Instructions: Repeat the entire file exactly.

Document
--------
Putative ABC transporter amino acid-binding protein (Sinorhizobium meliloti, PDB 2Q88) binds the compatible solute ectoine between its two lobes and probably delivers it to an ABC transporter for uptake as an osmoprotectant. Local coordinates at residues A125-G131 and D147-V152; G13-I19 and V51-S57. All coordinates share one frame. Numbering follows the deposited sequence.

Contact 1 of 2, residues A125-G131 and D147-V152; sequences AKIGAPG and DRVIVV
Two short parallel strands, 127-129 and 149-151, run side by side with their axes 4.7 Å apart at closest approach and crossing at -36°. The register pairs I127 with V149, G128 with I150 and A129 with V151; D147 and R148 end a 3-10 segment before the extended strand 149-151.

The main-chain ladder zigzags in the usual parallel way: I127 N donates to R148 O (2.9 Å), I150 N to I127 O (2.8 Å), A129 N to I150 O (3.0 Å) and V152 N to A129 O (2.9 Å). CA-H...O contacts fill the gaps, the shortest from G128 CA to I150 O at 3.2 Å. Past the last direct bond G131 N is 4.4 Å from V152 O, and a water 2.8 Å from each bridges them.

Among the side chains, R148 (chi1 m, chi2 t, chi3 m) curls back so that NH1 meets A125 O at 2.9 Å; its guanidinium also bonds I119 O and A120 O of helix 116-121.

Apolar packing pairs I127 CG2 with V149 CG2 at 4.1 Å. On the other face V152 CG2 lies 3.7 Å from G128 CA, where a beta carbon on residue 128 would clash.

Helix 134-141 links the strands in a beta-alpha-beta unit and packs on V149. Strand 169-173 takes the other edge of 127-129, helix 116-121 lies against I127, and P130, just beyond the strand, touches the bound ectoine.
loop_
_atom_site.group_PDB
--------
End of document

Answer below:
Putative ABC transporter amino acid-binding protein (Sinorhizobium meliloti, PDB 2Q88) binds the compatible solute ectoine between its two lobes and probably delivers it to an ABC transporter for uptake as an osmoprotectant. Local coordinates at residues A125-G131 and D147-V152; G13-I19 and V51-S57. All coordinates share one frame. Numbering follows the deposited sequence.

Contact 1 of 2, residues A125-G131 and D147-V152; sequences AKIGAPG and DRVIVV
Two short parallel strands, 127-129 and 149-151, run side by side with their axes 4.7 Å apart at closest approach and crossing at -36°. The register pairs I127 with V149, G128 with I150 and A129 with V151; D147 and R148 end a 3-10 segment before the extended strand 149-151.

The main-chain ladder zigzags in the usual parallel way: I127 N donates to R148 O (2.9 Å), I150 N to I127 O (2.8 Å), A129 N to I150 O (3.0 Å) and V152 N to A129 O (2.9 Å). CA-H...O contacts fill the gaps, the shortest from G128 CA to I150 O at 3.2 Å. Past the last direct bond G131 N is 4.4 Å from V152 O, and a water 2.8 Å from each bridges them.

Among the side chains, R148 (chi1 m, chi2 t, chi3 m) curls back so that NH1 meets A125 O at 2.9 Å; its guanidinium also bonds I119 O and A120 O of helix 116-121.

Apolar packing pairs I127 CG2 with V149 CG2 at 4.1 Å. On the other face V152 CG2 lies 3.7 Å from G128 CA, where a beta carbon on residue 128 would clash.

Helix 134-141 links the strands in a beta-alpha-beta unit and packs on V149. Strand 169-173 takes the other edge of 127-129, helix 116-121 lies against I127, and P130, just beyond the strand, touches the bound ectoine.
loop_
_atom_site.group_PDB